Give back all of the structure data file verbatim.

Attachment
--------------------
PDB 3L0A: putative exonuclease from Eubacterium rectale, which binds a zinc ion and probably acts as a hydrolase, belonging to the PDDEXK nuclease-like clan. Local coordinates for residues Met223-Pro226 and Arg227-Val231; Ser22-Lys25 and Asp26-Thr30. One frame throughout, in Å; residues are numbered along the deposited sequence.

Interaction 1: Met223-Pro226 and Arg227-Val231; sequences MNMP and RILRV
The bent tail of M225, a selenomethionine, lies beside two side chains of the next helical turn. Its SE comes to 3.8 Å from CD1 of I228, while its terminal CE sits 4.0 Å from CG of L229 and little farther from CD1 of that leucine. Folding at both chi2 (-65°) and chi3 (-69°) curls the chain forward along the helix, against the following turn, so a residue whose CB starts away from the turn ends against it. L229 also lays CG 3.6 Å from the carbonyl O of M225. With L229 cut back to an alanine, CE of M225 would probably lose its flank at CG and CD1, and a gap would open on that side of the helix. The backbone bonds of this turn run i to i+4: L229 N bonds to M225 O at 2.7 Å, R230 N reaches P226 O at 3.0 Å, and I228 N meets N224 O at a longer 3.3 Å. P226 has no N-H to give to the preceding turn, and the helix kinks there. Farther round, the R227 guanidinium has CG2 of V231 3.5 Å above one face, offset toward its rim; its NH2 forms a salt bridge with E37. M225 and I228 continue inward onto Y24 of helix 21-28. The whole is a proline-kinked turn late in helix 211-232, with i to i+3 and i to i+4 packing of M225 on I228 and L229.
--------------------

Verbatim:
PDB 3L0A: putative exonuclease from Eubacterium rectale, which binds a zinc ion and probably acts as a hydrolase, belonging to the PDDEXK nuclease-like clan. Local coordinates for residues Met223-Pro226 and Arg227-Val231; Ser22-Lys25 and Asp26-Thr30. One frame throughout, in Å; residues are numbered along the deposited sequence.

Interaction 1: Met223-Pro226 and Arg227-Val231; sequences MNMP and RILRV
The bent tail of M225, a selenomethionine, lies beside two side chains of the next helical turn. Its SE comes to 3.8 Å from CD1 of I228, while its terminal CE sits 4.0 Å from CG of L229 and little farther from CD1 of that leucine. Folding at both chi2 (-65°) and chi3 (-69°) curls the chain forward along the helix, against the following turn, so a residue whose CB starts away from the turn ends against it. L229 also lays CG 3.6 Å from the carbonyl O of M225. With L229 cut back to an alanine, CE of M225 would probably lose its flank at CG and CD1, and a gap would open on that side of the helix. The backbone bonds of this turn run i to i+4: L229 N bonds to M225 O at 2.7 Å, R230 N reaches P226 O at 3.0 Å, and I228 N meets N224 O at a longer 3.3 Å. P226 has no N-H to give to the preceding turn, and the helix kinks there. Farther round, the R227 guanidinium has CG2 of V231 3.5 Å above one face, offset toward its rim; its NH2 forms a salt bridge with E37. M225 and I228 continue inward onto Y24 of helix 21-28. The whole is a proline-kinked turn late in helix 211-232, with i to i+3 and i to i+4 packing of M225 on I228 and L229.